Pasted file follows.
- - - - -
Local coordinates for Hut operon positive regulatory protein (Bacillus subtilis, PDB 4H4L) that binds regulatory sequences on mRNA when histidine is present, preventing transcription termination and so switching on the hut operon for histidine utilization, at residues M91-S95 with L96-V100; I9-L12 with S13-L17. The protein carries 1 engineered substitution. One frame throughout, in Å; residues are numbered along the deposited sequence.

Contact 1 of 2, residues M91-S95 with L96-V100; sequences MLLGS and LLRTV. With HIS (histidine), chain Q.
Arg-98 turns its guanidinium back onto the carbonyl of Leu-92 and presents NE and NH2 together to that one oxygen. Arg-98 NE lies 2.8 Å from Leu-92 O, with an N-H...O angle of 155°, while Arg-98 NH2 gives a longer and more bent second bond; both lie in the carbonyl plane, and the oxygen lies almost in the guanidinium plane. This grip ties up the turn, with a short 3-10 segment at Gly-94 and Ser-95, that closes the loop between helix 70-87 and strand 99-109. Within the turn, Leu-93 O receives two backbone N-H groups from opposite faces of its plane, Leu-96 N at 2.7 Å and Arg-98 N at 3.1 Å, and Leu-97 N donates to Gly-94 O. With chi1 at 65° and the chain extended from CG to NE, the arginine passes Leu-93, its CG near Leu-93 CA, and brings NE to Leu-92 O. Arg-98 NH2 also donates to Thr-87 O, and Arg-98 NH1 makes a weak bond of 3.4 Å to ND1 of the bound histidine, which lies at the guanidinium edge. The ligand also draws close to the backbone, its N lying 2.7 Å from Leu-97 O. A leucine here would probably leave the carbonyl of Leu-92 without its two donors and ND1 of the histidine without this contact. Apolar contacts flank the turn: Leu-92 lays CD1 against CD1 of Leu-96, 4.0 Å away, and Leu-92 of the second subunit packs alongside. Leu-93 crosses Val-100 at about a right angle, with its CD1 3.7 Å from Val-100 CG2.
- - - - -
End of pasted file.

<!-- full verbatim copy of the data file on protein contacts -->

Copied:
Local coordinates for Hut operon positive regulatory protein (Bacillus subtilis, PDB 4H4L) that binds regulatory sequences on mRNA when histidine is present, preventing transcription termination and so switching on the hut operon for histidine utilization, at residues M91-S95 with L96-V100; I9-L12 with S13-L17. The protein carries 1 engineered substitution. One frame throughout, in Å; residues are numbered along the deposited sequence.

Contact 1 of 2, residues M91-S95 with L96-V100; sequences MLLGS and LLRTV. With HIS (histidine), chain Q.
Arg-98 turns its guanidinium back onto the carbonyl of Leu-92 and presents NE and NH2 together to that one oxygen. Arg-98 NE lies 2.8 Å from Leu-92 O, with an N-H...O angle of 155°, while Arg-98 NH2 gives a longer and more bent second bond; both lie in the carbonyl plane, and the oxygen lies almost in the guanidinium plane. This grip ties up the turn, with a short 3-10 segment at Gly-94 and Ser-95, that closes the loop between helix 70-87 and strand 99-109. Within the turn, Leu-93 O receives two backbone N-H groups from opposite faces of its plane, Leu-96 N at 2.7 Å and Arg-98 N at 3.1 Å, and Leu-97 N donates to Gly-94 O. With chi1 at 65° and the chain extended from CG to NE, the arginine passes Leu-93, its CG near Leu-93 CA, and brings NE to Leu-92 O. Arg-98 NH2 also donates to Thr-87 O, and Arg-98 NH1 makes a weak bond of 3.4 Å to ND1 of the bound histidine, which lies at the guanidinium edge. The ligand also draws close to the backbone, its N lying 2.7 Å from Leu-97 O. A leucine here would probably leave the carbonyl of Leu-92 without its two donors and ND1 of the histidine without this contact. Apolar contacts flank the turn: Leu-92 lays CD1 against CD1 of Leu-96, 4.0 Å away, and Leu-92 of the second subunit packs alongside. Leu-93 crosses Val-100 at about a right angle, with its CD1 3.7 Å from Val-100 CG2.